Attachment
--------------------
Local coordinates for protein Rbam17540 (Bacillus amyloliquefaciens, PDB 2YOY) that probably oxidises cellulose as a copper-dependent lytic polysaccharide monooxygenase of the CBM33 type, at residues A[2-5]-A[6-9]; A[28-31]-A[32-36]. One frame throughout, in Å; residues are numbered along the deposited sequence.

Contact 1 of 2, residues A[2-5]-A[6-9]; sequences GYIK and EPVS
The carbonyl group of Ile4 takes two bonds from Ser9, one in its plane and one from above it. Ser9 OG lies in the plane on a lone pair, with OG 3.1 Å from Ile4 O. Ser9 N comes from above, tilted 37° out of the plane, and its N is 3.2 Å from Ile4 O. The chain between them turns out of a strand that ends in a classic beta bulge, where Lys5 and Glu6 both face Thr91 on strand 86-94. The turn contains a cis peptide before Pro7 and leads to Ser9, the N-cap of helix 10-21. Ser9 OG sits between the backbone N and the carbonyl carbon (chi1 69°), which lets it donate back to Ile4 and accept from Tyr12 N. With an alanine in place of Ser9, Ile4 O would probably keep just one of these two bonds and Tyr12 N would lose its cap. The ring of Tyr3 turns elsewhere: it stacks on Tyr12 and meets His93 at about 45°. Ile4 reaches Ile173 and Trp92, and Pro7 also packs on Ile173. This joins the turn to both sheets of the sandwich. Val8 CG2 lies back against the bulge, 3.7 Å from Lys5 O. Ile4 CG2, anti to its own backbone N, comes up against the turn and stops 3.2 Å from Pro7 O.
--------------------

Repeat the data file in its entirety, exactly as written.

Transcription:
Local coordinates for protein Rbam17540 (Bacillus amyloliquefaciens, PDB 2YOY) that probably oxidises cellulose as a copper-dependent lytic polysaccharide monooxygenase of the CBM33 type, at residues A[2-5]-A[6-9]; A[28-31]-A[32-36]. One frame throughout, in Å; residues are numbered along the deposited sequence.

Contact 1 of 2, residues A[2-5]-A[6-9]; sequences GYIK and EPVS
The carbonyl group of Ile4 takes two bonds from Ser9, one in its plane and one from above it. Ser9 OG lies in the plane on a lone pair, with OG 3.1 Å from Ile4 O. Ser9 N comes from above, tilted 37° out of the plane, and its N is 3.2 Å from Ile4 O. The chain between them turns out of a strand that ends in a classic beta bulge, where Lys5 and Glu6 both face Thr91 on strand 86-94. The turn contains a cis peptide before Pro7 and leads to Ser9, the N-cap of helix 10-21. Ser9 OG sits between the backbone N and the carbonyl carbon (chi1 69°), which lets it donate back to Ile4 and accept from Tyr12 N. With an alanine in place of Ser9, Ile4 O would probably keep just one of these two bonds and Tyr12 N would lose its cap. The ring of Tyr3 turns elsewhere: it stacks on Tyr12 and meets His93 at about 45°. Ile4 reaches Ile173 and Trp92, and Pro7 also packs on Ile173. This joins the turn to both sheets of the sandwich. Val8 CG2 lies back against the bulge, 3.7 Å from Lys5 O. Ile4 CG2, anti to its own backbone N, comes up against the turn and stops 3.2 Å from Pro7 O.